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Washington socialite and arts patron Judith Terra has lived in D.C. for almost 25 years.

She’s posed for countless photographers at black-tie fundraisers for worthy national causes. She’s mingled with heads of state, ambassadors, and a president. One columnist labeled Terra “D.C.’s Grande Dame of the Arts.”

City politics haven’t made it onto her busy social calendar. “I’ve never worked for any candidate in a city election,” Terra says. “Never.”

Now Terra is a local booster—or at least a local-politician booster. She’s using her A-list fundraising contacts to fuel the mayoral ambitions of Ward 4 Councilmember Adrian Fenty.

By her own account, she met Fenty and

his wife, Michelle Fenty, “quite by accident” during a 2004 party thrown by one of her

new neighbors. Terra had recently moved from her longtime home in Georgetown into

a mansion named White Oak in Fenty’s

Crestwood neighborhood.

“I was at the party and was introduced to a most attractive couple,” she recalls.

Terra was hooked by what she calls Fenty’s “charisma” and his “willingness to listen to everyone.” She offered to raise money for his Ward 4 re-election bid. Later, she suggested White Oak as a venue for a mayoral fundraiser.

“I don’t mean this to sound grand,” Terra says, “but there are just times when you come across individuals…that you know are destined to do great things. I felt that way when I met Martin Luther King Jr. in 1960. He just walked into the room and mesmerized the room. And Adrian is very much that way.”

Terra, 61, invoked the same comparison before some 300 guests from the back porch of White Oak at a July 28 Fenty fundraiser. Aware that drawing parallels between a young municipal politician and an immortal figure in U.S. history is something of a stretch, she apologized for putting such expectations on her candidate.

Yet the civil-rights theme has had a certain rainmaking effect. Fenty estimates that Terra’s White Oak event brought in about $35,000—a big chunk of the $213,458 he raised in the first two months of his campaign. The Terra haul was topped only by the $55,000 raised at a large-donor breakfast hosted by Fenty’s finance committee, according to the candidate.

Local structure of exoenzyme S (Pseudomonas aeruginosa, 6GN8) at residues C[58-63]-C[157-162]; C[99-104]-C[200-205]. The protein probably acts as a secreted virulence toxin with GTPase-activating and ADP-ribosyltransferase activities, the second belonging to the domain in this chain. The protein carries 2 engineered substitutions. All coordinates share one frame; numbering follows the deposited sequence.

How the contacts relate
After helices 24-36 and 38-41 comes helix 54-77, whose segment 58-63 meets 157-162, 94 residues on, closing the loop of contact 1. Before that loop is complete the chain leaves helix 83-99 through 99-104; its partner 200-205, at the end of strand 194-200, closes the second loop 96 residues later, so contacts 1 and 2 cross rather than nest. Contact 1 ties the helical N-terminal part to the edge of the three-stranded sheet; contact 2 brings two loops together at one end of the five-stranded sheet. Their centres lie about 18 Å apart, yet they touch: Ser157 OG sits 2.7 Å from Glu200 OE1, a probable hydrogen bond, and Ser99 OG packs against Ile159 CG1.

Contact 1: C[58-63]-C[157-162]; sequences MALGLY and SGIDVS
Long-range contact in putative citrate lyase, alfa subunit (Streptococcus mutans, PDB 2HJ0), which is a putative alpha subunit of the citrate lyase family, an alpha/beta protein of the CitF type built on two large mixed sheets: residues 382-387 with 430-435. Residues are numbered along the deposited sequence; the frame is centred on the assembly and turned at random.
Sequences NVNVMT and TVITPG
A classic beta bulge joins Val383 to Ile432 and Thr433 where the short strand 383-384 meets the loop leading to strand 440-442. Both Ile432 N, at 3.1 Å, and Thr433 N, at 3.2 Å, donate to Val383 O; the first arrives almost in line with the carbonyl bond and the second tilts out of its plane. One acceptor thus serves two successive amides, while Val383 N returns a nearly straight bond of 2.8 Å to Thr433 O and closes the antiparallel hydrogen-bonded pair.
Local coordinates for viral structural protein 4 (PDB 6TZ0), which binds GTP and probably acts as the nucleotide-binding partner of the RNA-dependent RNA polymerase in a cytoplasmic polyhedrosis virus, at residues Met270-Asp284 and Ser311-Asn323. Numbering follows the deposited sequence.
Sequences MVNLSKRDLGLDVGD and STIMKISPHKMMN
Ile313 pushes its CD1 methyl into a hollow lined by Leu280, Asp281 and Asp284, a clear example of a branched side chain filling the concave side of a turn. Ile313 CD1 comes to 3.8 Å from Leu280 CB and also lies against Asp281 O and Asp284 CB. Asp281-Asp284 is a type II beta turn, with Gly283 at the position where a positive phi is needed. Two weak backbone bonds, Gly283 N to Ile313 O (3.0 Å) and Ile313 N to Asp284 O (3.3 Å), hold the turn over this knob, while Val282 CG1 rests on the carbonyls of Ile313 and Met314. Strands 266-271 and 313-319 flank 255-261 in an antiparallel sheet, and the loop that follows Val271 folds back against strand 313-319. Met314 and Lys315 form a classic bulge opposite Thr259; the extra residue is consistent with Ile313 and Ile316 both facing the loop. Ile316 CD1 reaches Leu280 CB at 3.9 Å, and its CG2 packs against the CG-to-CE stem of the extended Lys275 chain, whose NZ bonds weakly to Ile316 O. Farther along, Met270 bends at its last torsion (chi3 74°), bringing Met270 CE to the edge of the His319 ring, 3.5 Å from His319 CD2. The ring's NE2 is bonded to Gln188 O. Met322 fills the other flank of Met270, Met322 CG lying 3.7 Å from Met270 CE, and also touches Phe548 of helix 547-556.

Since he first took aim at then– Ward 4 Councilmember Charlene Drew Jarvis in 2000, Fenty has preached a populist platform of elevating the interests of typical residents over the city’s elite. That’s why Terra is such a catch for the mayoral aspirant. Alongside such usual suspects as Barney Circle activist John Capozzi and veteran gadfly Terry Lynch, Fenty can trot out a bona fide Washington boldface name who serves wonderful finger foods in her opulent mansion. “Judith Terra has lived in the city for a long time,” says Fenty. “She knows a lot of people and is steering the people she knows toward the campaign. She’s a volunteer at the end of the day.”

Terra offers Fenty more than just money and prestige. With his rich neighbor on board, the mayoral aspirant can lay claim to a bipartisan campaign at his Sept. 10 kickoff. Terra, after all, is a Republican in the Democratic-dominated District. “I hope this doesn’t sound awful, but I’m a Republican primarily because I was married to two Republicans,” she says.

Her second marriage, in 1986, to the late industrialist, arts patron, and Republican fund-raiser Daniel Terra, gave her a front-row seat at a revolution.

Daniel Terra’s fortune stretches back to the 1930s, when he invented a chemical component used in the flash-drying of printing ink. The process drastically reduced the time required for slick-paper magazines to pass through high-speed rotary printing presses. The abundant proceeds enabled Daniel Terra to become one of the foremost collectors of American art.

When he wasn’t buying or promoting art, he was raising huge amounts of money for Republicans. Daniel Terra’s list of rich friends took him to the top of the national Republican fundraising world.

In 1980, he served as the national fundraising chairman for then– presidential candidate Ronald Reagan. The $21 million he reportedly delivered to the winning campaign was rewarded by a grateful president: Reagan named him the first and only U.S. cultural ambassador at large.

A few years after the appointment, pictures of the ambassador on the society pages began to include his “friend,” Judith Banks.

The guest list for their high-society 1986 wedding included former Attorney General Edwin Meese III and Secretary of Defense Casper Weinberger.

The Terras shuttled around the world promoting American arts for Reagan. They also ran the Terra Museum of American Art in Chicago and another American-art museum in Giverny, France.

Through her travels, Judith Terra has become something of an expert on leadership.

On Reagan: “Of course, President Reagan was the best I’ve ever seen,” she says. “He was just a very, very nice man…and he had the strength that comes with a strong set of convictions.”

On Fenty: “The most important thing for me is that Adrian can be a good leader,” she says.

Terra has never shied away from the limelight or causes she believes in—no matter how offbeat. In a June 5 USA Today story, Terra was featured as a customer of a Georgetown company that plans funerals for people before they die. According to the story, the photos Terra laid out for the planners to included in her funeral video montage include poses with Reagan and former House Speaker and Republican revolutionary Newt Gingrich.